Intimate partner violence is defined as “behaviour by an intimate partner that causes physical, sexual or psychological harm, including acts of physical aggression, sexual coercion, psychological abuse and controlling behaviours. (It) covers violence by both current and former spouses and other intimate partners” (WHO et al 2013).

GBV encompasses a broad range of harmful acts, includingphysical, sexual, psychological and economic violence.

For healthcare professionals, it is important to keep in mind that GBV has many facets. Apart from physical and sexual violence that cause injuries and might therefore be easier to detect, women’s experiences of psychological and economic violence should not be overlooked as they may also have significant negative consequences on women’s health (see chapter 1.7 for more information). Furthermore, women and girls experience harmful practices such as child/early marriage, forced marriages or gender-biased sex-selection. Therefore, it is important for health care professionals to understand and recognize the full range of acts that may constitute GBV (see table 1).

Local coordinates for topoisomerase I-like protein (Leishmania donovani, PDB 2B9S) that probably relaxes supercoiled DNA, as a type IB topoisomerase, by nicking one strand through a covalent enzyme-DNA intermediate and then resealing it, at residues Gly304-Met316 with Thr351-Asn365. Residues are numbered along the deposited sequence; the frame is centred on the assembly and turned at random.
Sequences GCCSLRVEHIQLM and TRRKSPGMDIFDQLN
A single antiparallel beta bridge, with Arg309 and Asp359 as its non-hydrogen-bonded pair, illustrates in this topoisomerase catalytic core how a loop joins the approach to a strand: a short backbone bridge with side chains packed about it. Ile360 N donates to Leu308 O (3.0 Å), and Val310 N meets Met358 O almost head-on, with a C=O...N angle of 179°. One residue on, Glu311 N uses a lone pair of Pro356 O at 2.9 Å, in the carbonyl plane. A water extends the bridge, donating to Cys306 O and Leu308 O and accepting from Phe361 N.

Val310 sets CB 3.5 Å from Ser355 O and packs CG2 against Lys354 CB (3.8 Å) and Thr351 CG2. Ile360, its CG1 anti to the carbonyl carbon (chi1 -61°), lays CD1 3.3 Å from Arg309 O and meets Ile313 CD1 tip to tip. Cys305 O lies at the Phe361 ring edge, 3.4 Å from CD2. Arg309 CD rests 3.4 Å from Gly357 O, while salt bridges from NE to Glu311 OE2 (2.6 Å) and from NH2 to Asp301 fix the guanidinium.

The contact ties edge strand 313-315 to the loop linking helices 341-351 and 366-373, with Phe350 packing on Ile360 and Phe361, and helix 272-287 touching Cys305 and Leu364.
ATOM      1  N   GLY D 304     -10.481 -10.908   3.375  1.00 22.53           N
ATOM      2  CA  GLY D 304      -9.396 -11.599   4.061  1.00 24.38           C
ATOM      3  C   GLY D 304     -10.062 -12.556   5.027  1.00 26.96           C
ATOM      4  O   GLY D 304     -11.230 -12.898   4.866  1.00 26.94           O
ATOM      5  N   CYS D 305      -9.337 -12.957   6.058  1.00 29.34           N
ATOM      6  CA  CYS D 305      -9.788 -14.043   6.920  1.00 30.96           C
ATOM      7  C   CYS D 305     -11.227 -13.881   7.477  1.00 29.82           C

Table 1: Examples of acts of GBV against women

Sources: adapted from Warshaw/Ganley 1996, WHO 2003, WHO 2013

Table 2 provides a snapshot of examples of GBV documented in the EECA region. It does not include domestic and intimate partner violence in their several forms, which are addressed by a range of national prevalence studies (see separate table 4). This table is not exhaustive; nor does it imply that certain forms are common only in the EECA region and/or only in the countries listed as examples.

Table 2: Examples of GBV documented in the EECA region